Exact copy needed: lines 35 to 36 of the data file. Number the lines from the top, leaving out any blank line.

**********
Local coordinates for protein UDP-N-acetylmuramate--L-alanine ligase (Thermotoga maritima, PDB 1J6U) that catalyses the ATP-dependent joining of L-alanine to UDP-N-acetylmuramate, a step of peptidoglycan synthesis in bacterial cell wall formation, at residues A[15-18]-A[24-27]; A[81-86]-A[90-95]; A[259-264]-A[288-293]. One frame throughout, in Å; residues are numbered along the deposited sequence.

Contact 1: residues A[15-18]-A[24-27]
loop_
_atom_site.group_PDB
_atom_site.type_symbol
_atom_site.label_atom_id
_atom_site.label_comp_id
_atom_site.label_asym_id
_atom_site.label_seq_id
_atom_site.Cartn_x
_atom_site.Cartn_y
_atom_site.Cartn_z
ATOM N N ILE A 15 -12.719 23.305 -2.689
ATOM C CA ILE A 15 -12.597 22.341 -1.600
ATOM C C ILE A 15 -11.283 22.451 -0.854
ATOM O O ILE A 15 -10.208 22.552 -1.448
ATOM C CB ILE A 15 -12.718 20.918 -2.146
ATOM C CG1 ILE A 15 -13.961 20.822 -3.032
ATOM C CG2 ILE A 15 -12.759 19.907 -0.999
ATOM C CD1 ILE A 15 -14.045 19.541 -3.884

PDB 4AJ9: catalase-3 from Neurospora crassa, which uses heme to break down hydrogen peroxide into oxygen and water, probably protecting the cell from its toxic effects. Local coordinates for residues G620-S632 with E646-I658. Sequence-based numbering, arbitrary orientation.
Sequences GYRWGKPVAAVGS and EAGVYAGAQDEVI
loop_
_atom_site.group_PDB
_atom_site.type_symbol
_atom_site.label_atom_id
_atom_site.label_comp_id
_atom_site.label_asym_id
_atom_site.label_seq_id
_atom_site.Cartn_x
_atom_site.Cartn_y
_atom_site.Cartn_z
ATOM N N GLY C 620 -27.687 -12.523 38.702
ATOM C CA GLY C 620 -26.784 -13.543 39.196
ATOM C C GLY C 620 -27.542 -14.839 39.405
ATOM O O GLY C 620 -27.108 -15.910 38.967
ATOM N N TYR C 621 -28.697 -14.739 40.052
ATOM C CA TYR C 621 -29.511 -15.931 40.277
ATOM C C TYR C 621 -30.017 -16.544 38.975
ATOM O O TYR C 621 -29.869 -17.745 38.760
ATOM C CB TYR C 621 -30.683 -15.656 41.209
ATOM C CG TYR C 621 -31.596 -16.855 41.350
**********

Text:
ATOM C C GLY C 620 -27.542 -14.839 39.405
ATOM O O GLY C 620 -27.108 -15.910 38.967